• Potassium
    • Phosphorus
    • Parathyroid hormone
    • Creatinine
    • Blood urea nitrogen
  • A decrease in serum calcium

Other Tests

  • 24-hour urine protein test — to see if your body is losing protein in the urine
  • Renal ultrasound — uses sound waves to study the renal system (kidneys, bladder, and ureters)
  • Biopsy — to test for kidney cell functioning

Kidney failure – Treatment

Most chronic kidney diseases are not reversible. But, there are treatments that may be used to help preserve as much kidney function as possible. In the case of acute renal failure, treatment focuses on the illness or injury that caused the problem.

General Measures

  • Restricting fluids
  • Doing daily weight checks
  • Eating a high-carbohydrate, low-protein diet

Medications

Medications used in acute or chronic kidney failure may include:

  • Diuretics — to flush out the kidneys, increase urine flow, and rid the body of excess sodium (eg, furosemide, mannitol)
  • Blood pressure medications (eg, ACE inhibitors)
  • Medicine to treat anemia (eg, epoetin alfa [Epogen, Procrit], ascorbic acid [vitamin C])
  • Sodium polystyrene sulfonate or insulin in dextrose — to control high potassium levels
  • Calcium acetate — to control high phosphorus levels

Talk to your doctor about other medications you are taking. These include prescribed and over-the-counter medications, as well as herbs and supplements. Since the kidneys are no longer working properly, waste can build up in your body.

Dialysis

Dialysis is a process that takes over for the kidneys and filters waste from the blood. This may be done on a short-term basis until kidney function improves. Or, it may be done until you have a kidney transplant.

Kidney Transplant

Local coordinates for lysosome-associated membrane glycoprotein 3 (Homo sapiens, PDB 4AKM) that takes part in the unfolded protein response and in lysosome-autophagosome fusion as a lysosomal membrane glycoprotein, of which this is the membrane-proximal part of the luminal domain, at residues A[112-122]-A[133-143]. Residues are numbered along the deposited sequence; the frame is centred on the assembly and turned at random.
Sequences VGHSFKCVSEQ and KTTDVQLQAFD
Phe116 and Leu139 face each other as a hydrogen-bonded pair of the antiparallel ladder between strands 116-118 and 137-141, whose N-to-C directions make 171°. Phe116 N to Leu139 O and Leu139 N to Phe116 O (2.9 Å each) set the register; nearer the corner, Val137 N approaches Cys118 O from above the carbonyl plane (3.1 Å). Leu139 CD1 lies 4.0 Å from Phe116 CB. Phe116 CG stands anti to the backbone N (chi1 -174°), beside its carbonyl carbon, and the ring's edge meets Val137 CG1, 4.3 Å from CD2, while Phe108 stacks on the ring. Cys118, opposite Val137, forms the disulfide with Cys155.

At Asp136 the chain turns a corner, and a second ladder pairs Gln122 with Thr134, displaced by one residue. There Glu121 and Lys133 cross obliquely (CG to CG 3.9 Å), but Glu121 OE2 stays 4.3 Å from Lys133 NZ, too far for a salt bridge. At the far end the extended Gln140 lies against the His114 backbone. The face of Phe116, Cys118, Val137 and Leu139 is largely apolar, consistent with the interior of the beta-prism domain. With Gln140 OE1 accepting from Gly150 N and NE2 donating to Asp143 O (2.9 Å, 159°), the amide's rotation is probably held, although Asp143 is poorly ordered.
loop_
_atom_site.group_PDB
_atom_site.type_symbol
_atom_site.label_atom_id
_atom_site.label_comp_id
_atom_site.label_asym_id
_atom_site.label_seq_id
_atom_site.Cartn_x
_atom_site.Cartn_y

This may be the right option for some patients. Having a successful transplant depends on many factors, such as what is causing the kidney damage and your overall health.

Blood Tests

Your doctor will monitor these blood levels:

  • Sodium
  • Potassium
  • Calcium
  • Phosphate
  • Red blood cells
  • Hematocrit
  • Platelets

Lifestyle Changes

You can take the following steps to help your kidneys stay healthy longer:

  • Have your blood pressure checked regularly. Take medication to control high blood pressure.
  • If you have diabetes, control your blood sugar. Ask your doctor for help.
  • Avoid the chronic use of pain medications.
  • If you have chronic kidney disease, you may need to limit how much protein you eat. Talk to a dietician.
  • Limit how much cholesterol and sodium you eat.
  • If you have severe kidney disease, limit how much potassium you eat. If your kidneys are failing, get help from a dietician.

If you are diagnosed with kidney failure, follow your doctor’s instructions.

Kidney failure – Prevention

In some cases, you cannot prevent kidney failure. But there are some steps you can take that will lower your risk:

  • Maintain normal blood pressure.
  • If you have diabetes, control your blood sugar.
  • Avoid long-term exposure to toxic substances, such as lead and solvents.
  • Do not abuse alcohol or over-the-counter pain medication.
  • If you have chronic kidney failure, talk to your doctor before you become pregnant.